• S1 cam


Friday, 13 March 2015 10:04

Capabilities of the latest portable speed detecting systems are opening up new traffic control and data gathering possibilities.

Long gone the early days of automobiling when vehicle speed was regulated by a person walking in front with a warning flag or checked by a policeman hiding in the bushes with a stopwatch. It is no news that today’s ever more complicated cameras, sensors and integrated systems are equipped to manage vehicle traffic by the millions every day and have become essential parts of organizing and regulating road transportation networks of all sizes. What is surprising that as the number of vehicles on the roads is growing year after year and it forces traffic engineers to design increasingly complicated and often ingenious ways to organize the flow on existing landscapes, the components of traffic monitoring systems are lately becoming simpler and more multifaceted in their function and purpose.

The challenges, of course, are many. As backed up by countless statistics, dynamic traffic regulation and vehicle speed monitoring have undoubtedly contributed to reducing road-related fatalities and accidents, as well as helped mitigating congestions the last couple of decades. Nevertheless, in many regions certain community views or plain budgetary vows inhibit the placement of permanent traffic monitoring systems, and in other places it is simply not practical or feasible to invest in stationary installations.

Still, the authorities in charge with road traffic management do not have to simply relinquish the boosting of efficiency and safety of public roads, since in many instances portable system components can easily take the place of permanent installations without sacrificing effectiveness and available options of data gathering. These movable systems, such as ARH’s CAM-S1, can perform progressive road surveillance individually and in communication with other units or with a central ITS, depending on the type of requirements and subsequent configuration.

Spot speed measurement is just one of the many roles this type of unit is able to perform, but while communicating with additional camera system(s), together they are able to evaluate the passing vehicles’ average speed. Many experiments have already shown that the second option—speed measurement between points A and B—is in fact the ideal way to reduce speeding because it counteracts the sudden slowing down then speeding up of vehicles passing a detection point; and warnings originating from GPS devices, mobile apps or from other drivers. The effectiveness of point-to-point speed measurement is the reason that it has recently been adopted on the nationwide scale in the Netherlands.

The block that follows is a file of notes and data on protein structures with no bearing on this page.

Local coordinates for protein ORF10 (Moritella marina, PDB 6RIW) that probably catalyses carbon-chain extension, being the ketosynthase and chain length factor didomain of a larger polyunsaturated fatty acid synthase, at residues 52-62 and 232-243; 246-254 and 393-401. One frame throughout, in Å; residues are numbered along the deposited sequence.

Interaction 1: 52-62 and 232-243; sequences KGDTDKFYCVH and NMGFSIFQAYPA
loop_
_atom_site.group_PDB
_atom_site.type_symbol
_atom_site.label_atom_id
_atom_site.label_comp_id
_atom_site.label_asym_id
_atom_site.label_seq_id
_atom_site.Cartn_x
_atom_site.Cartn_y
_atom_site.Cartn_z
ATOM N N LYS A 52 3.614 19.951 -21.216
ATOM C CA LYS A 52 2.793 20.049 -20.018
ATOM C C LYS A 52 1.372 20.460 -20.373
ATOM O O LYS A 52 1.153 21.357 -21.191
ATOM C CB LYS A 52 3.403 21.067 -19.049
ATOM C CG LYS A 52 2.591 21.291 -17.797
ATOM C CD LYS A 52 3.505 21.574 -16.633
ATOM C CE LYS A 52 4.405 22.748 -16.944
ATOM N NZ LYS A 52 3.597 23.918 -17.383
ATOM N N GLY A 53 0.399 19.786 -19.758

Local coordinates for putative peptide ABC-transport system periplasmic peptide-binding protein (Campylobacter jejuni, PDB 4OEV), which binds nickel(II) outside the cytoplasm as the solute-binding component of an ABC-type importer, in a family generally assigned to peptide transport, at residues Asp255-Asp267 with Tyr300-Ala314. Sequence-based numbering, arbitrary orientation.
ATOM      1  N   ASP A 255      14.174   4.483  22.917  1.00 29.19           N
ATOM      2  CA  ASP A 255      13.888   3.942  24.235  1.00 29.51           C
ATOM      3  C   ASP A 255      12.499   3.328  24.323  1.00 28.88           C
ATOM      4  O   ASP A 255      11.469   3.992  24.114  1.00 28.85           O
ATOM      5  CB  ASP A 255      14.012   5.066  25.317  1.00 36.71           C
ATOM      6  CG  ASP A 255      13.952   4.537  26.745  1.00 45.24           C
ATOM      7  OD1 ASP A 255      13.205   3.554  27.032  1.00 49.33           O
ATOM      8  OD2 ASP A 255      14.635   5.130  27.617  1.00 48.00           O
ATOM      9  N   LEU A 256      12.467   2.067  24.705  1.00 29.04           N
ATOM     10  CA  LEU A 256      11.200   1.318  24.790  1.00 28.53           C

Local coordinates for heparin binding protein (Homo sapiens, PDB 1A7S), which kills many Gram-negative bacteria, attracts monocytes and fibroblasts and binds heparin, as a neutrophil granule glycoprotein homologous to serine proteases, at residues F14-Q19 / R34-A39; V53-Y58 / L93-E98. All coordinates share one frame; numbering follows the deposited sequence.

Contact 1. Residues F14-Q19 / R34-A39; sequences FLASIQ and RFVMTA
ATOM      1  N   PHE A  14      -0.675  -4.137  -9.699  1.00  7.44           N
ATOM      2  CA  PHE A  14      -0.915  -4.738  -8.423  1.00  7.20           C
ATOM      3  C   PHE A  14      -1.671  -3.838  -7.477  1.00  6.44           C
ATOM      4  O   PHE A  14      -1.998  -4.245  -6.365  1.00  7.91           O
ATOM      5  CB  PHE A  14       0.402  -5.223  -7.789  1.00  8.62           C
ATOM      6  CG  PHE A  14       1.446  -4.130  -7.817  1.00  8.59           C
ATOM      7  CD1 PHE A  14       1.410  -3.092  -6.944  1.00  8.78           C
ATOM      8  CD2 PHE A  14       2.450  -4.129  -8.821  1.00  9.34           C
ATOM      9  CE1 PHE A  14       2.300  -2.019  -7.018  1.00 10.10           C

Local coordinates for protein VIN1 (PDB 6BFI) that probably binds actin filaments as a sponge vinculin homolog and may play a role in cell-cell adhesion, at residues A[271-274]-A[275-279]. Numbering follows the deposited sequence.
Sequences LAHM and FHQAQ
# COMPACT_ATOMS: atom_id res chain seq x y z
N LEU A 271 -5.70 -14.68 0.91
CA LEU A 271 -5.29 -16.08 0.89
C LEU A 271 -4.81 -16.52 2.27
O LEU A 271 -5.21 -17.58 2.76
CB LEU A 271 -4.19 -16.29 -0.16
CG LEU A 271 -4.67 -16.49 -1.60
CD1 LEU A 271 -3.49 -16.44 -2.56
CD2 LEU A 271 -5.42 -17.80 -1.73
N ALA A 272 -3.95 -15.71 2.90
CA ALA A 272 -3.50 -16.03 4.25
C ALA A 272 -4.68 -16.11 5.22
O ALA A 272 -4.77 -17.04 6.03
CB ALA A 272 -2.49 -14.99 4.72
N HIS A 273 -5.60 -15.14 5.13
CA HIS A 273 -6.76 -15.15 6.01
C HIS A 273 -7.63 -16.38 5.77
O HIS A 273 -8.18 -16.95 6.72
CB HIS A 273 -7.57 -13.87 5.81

In addition, several other types of enforcement and analytical functions must be within the basic capabilities of portable systems, like CAM-S1. For example they may be set up for lane enforcement to observe not just proper use (in case of dedicated lanes, such as parking or bus lanes) but also whether solid lines are crossed, road markings and street signs are followed or signal lights are respected. In the latter case after determining the ideal spot for the system, its laser-guided distance measuring can simply gauge whether a vehicle came to a complete stop before crossing the intersection next to a stop sign or halted at a red light, as vehicle motion and traffic light sequences are also readily recognized.

In the case of CAM-S1, it not just reads all license plates types in the world, but it is also able to detect with high probability whether a driver is wearing a seatbelt or not. If special DOT or ADR markings are visible, the unit’s built-in OCR software and processing unit also stores and forwards all relevant information to a preset central location if necessary for statistical and data gathering purposes. The system’s computation and communication capabilities also come handy during traffic analysis. The unit’s preset functions can count vehicle traffic and actually detects the level of congestion on the section of a public road where it is set up. This ability is ideal when coupled with electronically variable speed limit signs to counter road congestion or air pollution.

Naturally, such portable systems must have similar capabilities as their stationary counterparts while remaining truly movable. With its two cameras, ARH’s unit provide overview and high resolution images or videos, and combined with IR illumination, it is able to operate at a distance of 600m during daylight and 100m at night. Precise location is determined by a built-in GPS, and communication is done via Wi-fi, GSM or Ethernet connection. All data processing, storing and forwarding are executed within the unit as well, and the controlling functions are carried out through a graphical user interface on the device’s touchscreen. The interchangeable battery pack of CAM-S1 also allows eight hours of field operation with a single charge.

As roadside data gathering and dynamic traffic control will remain the best way to assure the safety and efficiency of public road networks in the foreseeable future, multifaceted monitoring components with increased capabilities will remain essential parts of a truly Intelligent Transportation System. Highly capable portable monitoring devices can play an important role by filling in blank spots in such a network where investing in permanent installations is otherwise not feasible.